Wildfires have always been a fact of life in parts of the American West, but they’re becoming a larger and more destructive fact.
With those larger and more frequent wildfires comes smoke. Smoke can be harmful for human health, of course, but it’s also dangerous to animals. Recently, researchers at the University of Idaho investigated the effects of smoke on dairy cows. The results aren’t great.
While wildfires are absolutely a natural and fundamental part of the ecosystems of, especially, the Southwest and Southern California, climate change has brought an increase in severity and frequency. A study found that, in California, the number of days classified as dry, sunny and windy (and thus ideal for the spread of fires) has more than doubled since the 1980s. The researchers say that more than half of the acres burned in the American West recently can be attributed to climate change.
California also happens to be the nation’s top producer of milk, followed by Wisconsin (not much fire risk) and Idaho (significant fire risk). Researchers at the University of Idaho have, according to High Country News, collected five years of data from dairy cows in Idaho and Washington state. That data includes milk production statistics, blood samples, body weight and more.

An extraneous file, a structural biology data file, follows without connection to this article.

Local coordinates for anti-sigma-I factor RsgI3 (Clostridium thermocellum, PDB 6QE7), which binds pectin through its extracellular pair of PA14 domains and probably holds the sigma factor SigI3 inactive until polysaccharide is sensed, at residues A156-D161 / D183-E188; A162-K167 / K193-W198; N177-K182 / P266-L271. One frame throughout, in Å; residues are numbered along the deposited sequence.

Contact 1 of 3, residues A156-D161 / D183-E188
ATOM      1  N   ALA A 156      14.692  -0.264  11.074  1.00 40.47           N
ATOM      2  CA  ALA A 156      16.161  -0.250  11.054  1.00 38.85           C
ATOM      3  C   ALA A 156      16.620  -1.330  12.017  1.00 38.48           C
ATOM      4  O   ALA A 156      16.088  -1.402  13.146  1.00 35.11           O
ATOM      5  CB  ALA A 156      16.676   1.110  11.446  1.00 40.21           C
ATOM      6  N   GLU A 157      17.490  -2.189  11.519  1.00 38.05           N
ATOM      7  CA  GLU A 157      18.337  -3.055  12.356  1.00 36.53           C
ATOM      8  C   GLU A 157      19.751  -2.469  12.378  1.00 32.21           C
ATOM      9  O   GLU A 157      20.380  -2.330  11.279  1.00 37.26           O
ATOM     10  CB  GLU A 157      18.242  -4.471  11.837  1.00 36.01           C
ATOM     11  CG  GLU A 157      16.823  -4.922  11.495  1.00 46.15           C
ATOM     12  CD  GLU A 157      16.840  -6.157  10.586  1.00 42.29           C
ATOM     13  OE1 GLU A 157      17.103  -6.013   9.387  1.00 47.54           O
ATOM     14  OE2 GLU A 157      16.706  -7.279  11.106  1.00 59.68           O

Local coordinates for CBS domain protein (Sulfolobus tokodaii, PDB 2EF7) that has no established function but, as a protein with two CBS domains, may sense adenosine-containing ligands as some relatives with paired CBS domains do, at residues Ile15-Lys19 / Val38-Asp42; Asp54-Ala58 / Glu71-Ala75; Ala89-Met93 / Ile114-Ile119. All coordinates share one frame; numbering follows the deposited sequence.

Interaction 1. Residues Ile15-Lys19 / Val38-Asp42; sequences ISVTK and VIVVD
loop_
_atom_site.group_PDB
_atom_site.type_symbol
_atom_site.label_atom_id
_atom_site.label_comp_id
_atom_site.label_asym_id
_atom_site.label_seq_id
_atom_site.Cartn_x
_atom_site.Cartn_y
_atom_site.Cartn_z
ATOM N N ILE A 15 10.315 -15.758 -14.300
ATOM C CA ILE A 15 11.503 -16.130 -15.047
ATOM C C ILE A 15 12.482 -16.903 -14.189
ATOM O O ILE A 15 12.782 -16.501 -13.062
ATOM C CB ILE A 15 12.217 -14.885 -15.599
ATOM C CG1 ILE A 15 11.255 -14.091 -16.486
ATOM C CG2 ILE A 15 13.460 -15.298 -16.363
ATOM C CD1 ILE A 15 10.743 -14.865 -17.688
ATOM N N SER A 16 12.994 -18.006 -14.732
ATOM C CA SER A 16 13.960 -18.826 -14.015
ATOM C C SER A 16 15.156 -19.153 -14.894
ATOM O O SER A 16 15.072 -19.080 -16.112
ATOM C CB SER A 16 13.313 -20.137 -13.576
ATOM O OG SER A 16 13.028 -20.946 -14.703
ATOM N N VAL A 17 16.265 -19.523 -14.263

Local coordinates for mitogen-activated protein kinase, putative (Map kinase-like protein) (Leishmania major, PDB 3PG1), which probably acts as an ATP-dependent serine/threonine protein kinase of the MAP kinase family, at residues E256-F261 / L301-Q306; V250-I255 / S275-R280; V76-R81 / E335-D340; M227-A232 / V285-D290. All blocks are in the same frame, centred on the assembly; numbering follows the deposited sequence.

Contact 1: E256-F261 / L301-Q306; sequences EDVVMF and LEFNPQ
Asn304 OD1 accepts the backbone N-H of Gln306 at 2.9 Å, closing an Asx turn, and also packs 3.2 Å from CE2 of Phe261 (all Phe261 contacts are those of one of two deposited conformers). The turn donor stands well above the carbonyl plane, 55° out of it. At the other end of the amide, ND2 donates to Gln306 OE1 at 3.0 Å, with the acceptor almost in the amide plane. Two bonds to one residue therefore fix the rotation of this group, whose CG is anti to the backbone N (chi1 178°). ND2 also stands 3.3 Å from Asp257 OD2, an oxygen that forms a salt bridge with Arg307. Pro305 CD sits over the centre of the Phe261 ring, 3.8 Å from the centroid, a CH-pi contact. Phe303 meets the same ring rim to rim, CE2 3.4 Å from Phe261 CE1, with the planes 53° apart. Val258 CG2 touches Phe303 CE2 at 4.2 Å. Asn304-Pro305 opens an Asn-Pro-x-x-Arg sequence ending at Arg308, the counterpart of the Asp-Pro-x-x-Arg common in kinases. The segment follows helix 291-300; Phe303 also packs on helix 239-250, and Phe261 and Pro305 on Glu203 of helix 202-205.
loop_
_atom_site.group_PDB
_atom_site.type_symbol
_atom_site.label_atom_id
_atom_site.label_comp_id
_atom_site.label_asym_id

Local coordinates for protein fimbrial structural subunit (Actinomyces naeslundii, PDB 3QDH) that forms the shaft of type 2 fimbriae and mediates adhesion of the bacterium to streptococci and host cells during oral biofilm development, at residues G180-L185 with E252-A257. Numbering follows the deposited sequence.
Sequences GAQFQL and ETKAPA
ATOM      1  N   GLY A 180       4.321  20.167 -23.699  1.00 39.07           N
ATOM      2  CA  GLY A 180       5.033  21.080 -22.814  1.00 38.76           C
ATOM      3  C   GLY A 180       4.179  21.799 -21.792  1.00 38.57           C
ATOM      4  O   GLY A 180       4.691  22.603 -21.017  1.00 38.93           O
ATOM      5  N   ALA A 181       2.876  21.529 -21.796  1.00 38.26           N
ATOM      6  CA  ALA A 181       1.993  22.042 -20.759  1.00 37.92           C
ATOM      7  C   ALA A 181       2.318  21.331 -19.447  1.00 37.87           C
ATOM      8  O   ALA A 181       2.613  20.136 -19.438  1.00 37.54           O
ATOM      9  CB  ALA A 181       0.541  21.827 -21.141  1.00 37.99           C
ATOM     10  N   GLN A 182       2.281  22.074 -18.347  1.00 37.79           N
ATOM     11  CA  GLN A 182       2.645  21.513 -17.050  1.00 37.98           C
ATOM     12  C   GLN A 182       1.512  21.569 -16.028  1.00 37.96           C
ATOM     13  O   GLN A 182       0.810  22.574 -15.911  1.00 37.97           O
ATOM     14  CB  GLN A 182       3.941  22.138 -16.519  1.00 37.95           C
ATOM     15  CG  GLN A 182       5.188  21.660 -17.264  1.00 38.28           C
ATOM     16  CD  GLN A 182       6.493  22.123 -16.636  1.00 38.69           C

When comparing the milk production of these cows during fire season, with a focus on times when the air quality index was low, the researchers wanted to find out whether smoky air had an effect on dairy production. They found, unfortunately, that it does: The cows produced about three pounds less milk per day, per cow, during especially smoky periods. That figure took weeks to return to normal once the smoke cleared. Dairy cows typically produce around 65 pounds of milk per day.
There are potentially other health problems, too. The researchers, in testing those blood samples, found some changes in immune response and increased levels of inflammation during and immediately following fire season. That’s not too surprising; the EPA notes that exposure to and inhalation of wildfire smoke is associated with all kinds of health risks, from a runny nose to death, and dairy cows are unlikely to have access to a nice HEPA-filter air purifier or particulate mask like humans do. The researchers have more work to do to figure out what those immune markers might mean for the health of the cows, but it certainly bears more investigation.